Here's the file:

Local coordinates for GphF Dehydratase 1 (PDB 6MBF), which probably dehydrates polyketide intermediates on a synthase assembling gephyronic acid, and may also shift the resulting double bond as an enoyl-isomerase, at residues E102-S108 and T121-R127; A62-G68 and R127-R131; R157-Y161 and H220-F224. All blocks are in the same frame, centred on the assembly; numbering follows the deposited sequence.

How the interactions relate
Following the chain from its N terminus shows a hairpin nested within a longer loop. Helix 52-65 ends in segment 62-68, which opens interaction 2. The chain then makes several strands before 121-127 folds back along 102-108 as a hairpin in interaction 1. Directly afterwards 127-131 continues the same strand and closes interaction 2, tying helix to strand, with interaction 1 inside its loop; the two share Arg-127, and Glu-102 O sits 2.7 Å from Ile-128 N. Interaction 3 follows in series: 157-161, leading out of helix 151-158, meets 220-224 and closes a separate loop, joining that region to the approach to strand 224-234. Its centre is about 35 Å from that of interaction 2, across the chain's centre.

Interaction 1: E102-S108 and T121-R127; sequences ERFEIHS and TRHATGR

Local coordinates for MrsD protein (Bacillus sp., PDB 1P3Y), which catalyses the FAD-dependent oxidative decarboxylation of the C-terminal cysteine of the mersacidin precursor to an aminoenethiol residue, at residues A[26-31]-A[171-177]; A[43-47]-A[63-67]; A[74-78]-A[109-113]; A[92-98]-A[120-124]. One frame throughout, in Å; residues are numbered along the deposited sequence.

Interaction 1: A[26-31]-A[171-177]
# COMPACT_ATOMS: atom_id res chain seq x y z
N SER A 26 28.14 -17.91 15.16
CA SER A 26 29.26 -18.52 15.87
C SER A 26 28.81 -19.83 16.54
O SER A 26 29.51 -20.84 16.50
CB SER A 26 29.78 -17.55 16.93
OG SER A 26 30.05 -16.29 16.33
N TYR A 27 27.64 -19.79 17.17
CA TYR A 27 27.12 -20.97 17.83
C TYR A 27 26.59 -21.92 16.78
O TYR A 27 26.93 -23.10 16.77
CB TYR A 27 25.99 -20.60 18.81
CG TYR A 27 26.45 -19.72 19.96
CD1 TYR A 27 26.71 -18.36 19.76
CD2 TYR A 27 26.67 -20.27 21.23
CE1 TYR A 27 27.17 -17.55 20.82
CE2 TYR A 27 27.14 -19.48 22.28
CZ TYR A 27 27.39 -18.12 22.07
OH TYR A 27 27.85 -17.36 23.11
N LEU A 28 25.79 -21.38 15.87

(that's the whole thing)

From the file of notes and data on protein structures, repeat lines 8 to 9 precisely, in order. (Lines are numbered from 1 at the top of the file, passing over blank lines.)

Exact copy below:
N SER A 26 28.14 -17.91 15.16
CA SER A 26 29.26 -18.52 15.87